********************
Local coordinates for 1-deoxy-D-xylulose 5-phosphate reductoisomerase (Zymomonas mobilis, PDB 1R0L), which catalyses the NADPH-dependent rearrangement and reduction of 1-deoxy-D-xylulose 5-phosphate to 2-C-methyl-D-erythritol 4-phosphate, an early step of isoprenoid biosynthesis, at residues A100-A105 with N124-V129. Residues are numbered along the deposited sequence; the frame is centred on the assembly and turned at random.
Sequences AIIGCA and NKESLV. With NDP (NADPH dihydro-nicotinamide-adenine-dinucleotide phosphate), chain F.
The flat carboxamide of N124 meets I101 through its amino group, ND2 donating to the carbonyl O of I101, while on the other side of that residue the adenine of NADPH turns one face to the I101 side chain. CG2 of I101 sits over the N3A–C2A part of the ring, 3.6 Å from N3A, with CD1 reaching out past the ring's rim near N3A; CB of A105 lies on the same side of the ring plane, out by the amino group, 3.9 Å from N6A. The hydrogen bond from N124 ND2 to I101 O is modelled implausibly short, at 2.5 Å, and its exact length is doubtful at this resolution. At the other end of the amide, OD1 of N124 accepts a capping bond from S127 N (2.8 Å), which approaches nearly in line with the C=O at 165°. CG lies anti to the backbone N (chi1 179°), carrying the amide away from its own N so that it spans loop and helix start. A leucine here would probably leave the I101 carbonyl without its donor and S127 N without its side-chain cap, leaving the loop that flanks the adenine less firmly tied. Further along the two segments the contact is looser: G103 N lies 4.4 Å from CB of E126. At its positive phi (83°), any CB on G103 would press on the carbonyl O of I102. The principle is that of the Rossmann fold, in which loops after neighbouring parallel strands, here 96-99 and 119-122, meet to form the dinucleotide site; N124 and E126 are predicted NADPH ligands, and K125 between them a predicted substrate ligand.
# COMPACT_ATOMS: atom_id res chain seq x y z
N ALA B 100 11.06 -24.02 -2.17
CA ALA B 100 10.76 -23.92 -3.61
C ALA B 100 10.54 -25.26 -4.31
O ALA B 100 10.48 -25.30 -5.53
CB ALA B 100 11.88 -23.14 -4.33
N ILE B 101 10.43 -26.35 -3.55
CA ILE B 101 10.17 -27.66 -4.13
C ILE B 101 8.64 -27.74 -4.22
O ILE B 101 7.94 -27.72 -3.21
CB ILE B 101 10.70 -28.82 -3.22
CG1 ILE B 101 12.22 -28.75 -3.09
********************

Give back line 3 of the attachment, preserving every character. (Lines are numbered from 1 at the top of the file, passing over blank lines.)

The flat carboxamide of N124 meets I101 through its amino group, ND2 donating to the carbonyl O of I101, while on the other side of that residue the adenine of NADPH turns one face to the I101 side chain. CG2 of I101 sits over the N3A–C2A part of the ring, 3.6 Å from N3A, with CD1 reaching out past the ring's rim near N3A; CB of A105 lies on the same side of the ring plane, out by the amino group, 3.9 Å from N6A. The hydrogen bond from N124 ND2 to I101 O is modelled implausibly short, at 2.5 Å, and its exact length is doubtful at this resolution. At the other end of the amide, OD1 of N124 accepts a capping bond from S127 N (2.8 Å), which approaches nearly in line with the C=O at 165°. CG lies anti to the backbone N (chi1 179°), carrying the amide away from its own N so that it spans loop and helix start. A leucine here would probably leave the I101 carbonyl without its donor and S127 N without its side-chain cap, leaving the loop that flanks the adenine less firmly tied. Further along the two segments the contact is looser: G103 N lies 4.4 Å from CB of E126. At its positive phi (83°), any CB on G103 would press on the carbonyl O of I102. The principle is that of the Rossmann fold, in which loops after neighbouring parallel strands, here 96-99 and 119-122, meet to form the dinucleotide site; N124 and E126 are predicted NADPH ligands, and K125 between them a predicted substrate ligand.